Rate of perceived exertion (RPE) measures the intensity of an exercise. RPE is a subjective rating based on how you feel physically and mentally during training, and is useful especially when you don't have a power meter or heart rate monitor to gauge your effort.
RPE 1-2 Active Recovery
Easy spin or light pressure on the pedals, minimal sensation of leg effort or fatigue. This is known as Zone 1 training where average power is below 55% of FTP and heart rate is below 68% of LTHR.
RPE 2-3 Endurance
All day effort, breathing is more regular than during an easy ride, but you are still able to hold a continuous conversation. This is known as Zone 2 training where the target average power is between 56%-75% of FTP and heart rate is between 69%-83% of LTHR.
RPE 3-4 Tempo
A "spirited" group ride, breathing is deeper and more rhythmic than during an endurance ride, conversation may be somewhat challenging, This is known as Zone 3 training where the target average power is between 76%-90% of FTP and heart rate is between 84%-94% of LTHR.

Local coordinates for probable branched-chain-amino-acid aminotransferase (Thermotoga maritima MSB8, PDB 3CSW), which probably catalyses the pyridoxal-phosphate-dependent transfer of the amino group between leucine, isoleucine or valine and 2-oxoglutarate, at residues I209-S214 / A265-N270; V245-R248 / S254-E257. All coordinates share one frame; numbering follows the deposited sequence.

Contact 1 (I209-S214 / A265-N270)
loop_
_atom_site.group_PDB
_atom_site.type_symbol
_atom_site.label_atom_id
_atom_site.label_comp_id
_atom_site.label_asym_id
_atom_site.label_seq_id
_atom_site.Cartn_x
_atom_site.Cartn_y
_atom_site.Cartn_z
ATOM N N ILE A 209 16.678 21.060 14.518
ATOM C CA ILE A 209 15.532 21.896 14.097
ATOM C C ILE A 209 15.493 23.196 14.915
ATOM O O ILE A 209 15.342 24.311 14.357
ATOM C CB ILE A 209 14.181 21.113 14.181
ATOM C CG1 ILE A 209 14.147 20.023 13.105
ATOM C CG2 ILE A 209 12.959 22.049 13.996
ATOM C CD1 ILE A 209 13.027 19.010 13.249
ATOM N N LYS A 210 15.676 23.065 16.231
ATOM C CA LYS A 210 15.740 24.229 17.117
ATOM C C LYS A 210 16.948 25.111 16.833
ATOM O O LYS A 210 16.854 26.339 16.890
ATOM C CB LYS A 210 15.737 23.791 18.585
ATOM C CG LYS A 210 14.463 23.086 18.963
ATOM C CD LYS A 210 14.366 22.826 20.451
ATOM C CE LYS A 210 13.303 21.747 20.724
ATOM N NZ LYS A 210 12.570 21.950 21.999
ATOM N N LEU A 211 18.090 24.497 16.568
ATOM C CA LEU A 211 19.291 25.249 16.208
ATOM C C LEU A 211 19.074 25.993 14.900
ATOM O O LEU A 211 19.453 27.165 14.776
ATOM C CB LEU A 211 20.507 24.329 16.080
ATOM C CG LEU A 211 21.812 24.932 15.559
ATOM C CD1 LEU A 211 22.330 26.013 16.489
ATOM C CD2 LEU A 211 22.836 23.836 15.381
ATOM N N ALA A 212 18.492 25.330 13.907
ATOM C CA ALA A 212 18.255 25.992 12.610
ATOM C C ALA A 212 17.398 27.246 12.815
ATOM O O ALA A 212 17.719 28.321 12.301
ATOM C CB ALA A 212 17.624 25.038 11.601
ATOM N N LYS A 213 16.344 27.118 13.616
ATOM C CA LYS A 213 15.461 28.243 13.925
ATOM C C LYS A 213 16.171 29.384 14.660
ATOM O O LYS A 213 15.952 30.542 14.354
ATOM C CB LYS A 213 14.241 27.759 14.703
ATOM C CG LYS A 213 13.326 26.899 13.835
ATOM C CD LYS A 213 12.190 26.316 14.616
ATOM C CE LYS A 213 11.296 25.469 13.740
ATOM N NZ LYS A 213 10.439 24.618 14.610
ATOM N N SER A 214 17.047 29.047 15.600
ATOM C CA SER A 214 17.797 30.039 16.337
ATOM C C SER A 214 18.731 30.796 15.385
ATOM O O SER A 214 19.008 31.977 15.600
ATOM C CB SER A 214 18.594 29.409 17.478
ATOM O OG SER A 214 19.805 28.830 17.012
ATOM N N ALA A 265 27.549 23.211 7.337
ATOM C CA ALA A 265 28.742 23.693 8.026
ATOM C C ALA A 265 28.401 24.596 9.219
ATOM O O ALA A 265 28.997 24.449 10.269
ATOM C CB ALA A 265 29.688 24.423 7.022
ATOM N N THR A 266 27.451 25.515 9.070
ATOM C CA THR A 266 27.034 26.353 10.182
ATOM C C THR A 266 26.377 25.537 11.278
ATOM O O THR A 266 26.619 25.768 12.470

RPE 4-5 Lactate Threshold
Race pace, continuous sensation of moderate or even greater leg fatigue, deep and shortness of breathe, and difficult to hold a conversation. This is known as Zone 4 training where the target average power is between 91%-105% of FTP and heart rate above 95% of LTHR.
RPE 6-7 Vo2max
Vigorous efforts lasting between 3 to 8 minutes with strong to severe sensations of leg effort or fatigue, breathing is ragged and conversation is short. This is known as Zone 5 training where the target average power is between 106%-120% of FTP and heart rate above 100% of LTHR.
RPE >7 Anaerobic Capacity
Very hard and short efforts between 30 seconds to 3 minutes, with severe sensation of leg fatigue, can barely breath and able to only speak a few words. This is known as Zone 6 training where the target average power is between 121%-150% of FTP and heart rate is generally not use as a guide.
Tip: don’t look at your heart rate while doing these efforts, all you need to do is to commit to the maximum effort for the required duration.
RPE credit/sourced: Training and Racing with a Power Meter, Hunter Allen and Andrew Coggan
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